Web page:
“The work doesn’t lie,” he said. “You don’t need a big fancy place and pay $40,000 a month to work out.”

Roger Sands was never big on excuses. It’s part of what the Army teaches — you have a mission, you get it done, regardless of the obstacles.

“That’s always been my thing,” Donny Sands said. “It doesn’t matter what you have. Everyone makes excuses because they don’t have this or that. It’s like, you’ve got to find a way. If you really want to get there, you find a way.”

Like if your dad dies suddenly and your mom moves back to Mexico and you have to sleep in a Toyota Camry for a while, find a way. If you get transitioned to catcher your first year in pro ball, even though you were drafted as a third baseman, find a way.

That’s what happened. The Yankees, who drafted Sands in the eighth round in 2015, moved him to catcher the next year and the struggle was real.

“Like first I had to learn to catch the baseball,” he said, laughing. “I think I was one of the worst catchers anyone had ever seen when I first made the transition.”

He had 14 passed balls in 20 games in rookie ball. He had 24 passed balls the next year between Low A and High A. And then, gradually, by the time he got to Triple A, he became one of the best receivers and pitch framers in the Phillies system.

“It was just self-belief,” Sands said. “There were growing pains over the years, but I prided myself on being a great catcher even when I was one of the worst. It’s all trial and error. But, also, it’s putting a lot of my life and time into this, trying to master the position and giving myself a chance.

“I think everybody who is good at something, in whatever field they’re in, was bad at it at one point. You learn. You learn from your mistakes and you just grow from that.”

His arm and his bat have never been in question. He had a .732 OPS over seven minor-league seasons, slashing .293/.383/.448 with an .832 OPS his last two seasons in Triple A. He’s shown superb plate discipline at every level.

“For me, hitting is like a mindset,” Sands said. “Of course you have the physical attributes, the hand-eye coordination and the mechanical stuff. But it’s a mindset, right? It’s literally you against the other guy. It’s the only sport where you get that one-v-one — it’s the all-time best confrontation.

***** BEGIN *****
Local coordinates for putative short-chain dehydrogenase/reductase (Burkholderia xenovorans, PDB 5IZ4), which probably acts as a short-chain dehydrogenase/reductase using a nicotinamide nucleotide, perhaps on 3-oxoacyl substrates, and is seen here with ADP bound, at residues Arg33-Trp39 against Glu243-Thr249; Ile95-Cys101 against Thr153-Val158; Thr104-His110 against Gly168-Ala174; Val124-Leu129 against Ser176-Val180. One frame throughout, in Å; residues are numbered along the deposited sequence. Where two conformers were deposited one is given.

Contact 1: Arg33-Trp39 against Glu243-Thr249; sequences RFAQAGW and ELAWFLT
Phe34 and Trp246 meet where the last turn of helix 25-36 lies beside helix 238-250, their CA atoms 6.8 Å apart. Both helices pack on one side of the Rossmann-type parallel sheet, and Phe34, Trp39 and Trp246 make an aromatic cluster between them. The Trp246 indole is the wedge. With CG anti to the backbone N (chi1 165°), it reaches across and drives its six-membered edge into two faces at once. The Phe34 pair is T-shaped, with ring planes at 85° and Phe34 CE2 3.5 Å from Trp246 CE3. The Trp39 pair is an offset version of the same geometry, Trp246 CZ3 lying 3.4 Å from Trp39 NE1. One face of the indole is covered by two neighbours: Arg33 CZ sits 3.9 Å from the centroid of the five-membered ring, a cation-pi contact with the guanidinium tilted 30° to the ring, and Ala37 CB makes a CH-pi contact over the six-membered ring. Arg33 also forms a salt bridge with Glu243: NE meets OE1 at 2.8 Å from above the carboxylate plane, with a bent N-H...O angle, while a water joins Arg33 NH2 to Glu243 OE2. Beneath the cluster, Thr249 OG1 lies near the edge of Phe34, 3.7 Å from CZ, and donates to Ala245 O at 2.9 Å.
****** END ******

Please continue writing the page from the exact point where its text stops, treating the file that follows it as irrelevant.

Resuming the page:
“I’m a super competitive person and I take hitting personally. You are in a dogfight against that guy. That’s how I look at it. You’re trying to hit missiles all over the yard.”

Ready to dominate

Sands admitted he was stunned when he got news of the trade. But it took literally seconds for him to go from stunned to, “excited and thrilled and jacked up.”

His opportunity at the big-league level in Philadelphia was impeded by the large presence of J.T. Realmuto.

“He’s pretty good, right?” he said, laughing. “But like anybody, the superstars, when they came up they were behind people. It’s just a process. I know my role. Just learn and grow and when the time comes it comes. But you’ve got to be ready to earn that.”

Sands will come to Tigers camp essentially in a fight with Jake Rogers to be the second catcher behind Eric Haase. Opportunity knocks.

“We’re coming in ready to dominate, ready to help the Tigers win baseball games,” Sands said. “As for the role, that’s not my job to decide that. My job is to make sure I’m as prepared as possible coming into spring, which I am.

“I love winning, man. And I love competing our asses off as a team. That’s what I’m looking for. Just get there and play as a team and you just have fun and let the cards fall where they fall.”

With his $100,000 signing bonus from the Yankees, Sands was able to buy his mother a Mercedes-Benz. He sold his old Camry for $2,000. He’s bought his mother a house in Tucson. And he’s just scratching the surface of his ambitions.

“I want my mom to have the biggest house in the world, even if she doesn’t want it,” Sands said at the end of a six-minute video produced and released last September by Municipal athletic apparel. “That’s what it’s always been for me, to one day be the greatest and build an empire out of this.”

chris.mccosky@detroitnews.com

Twitter: @cmccosky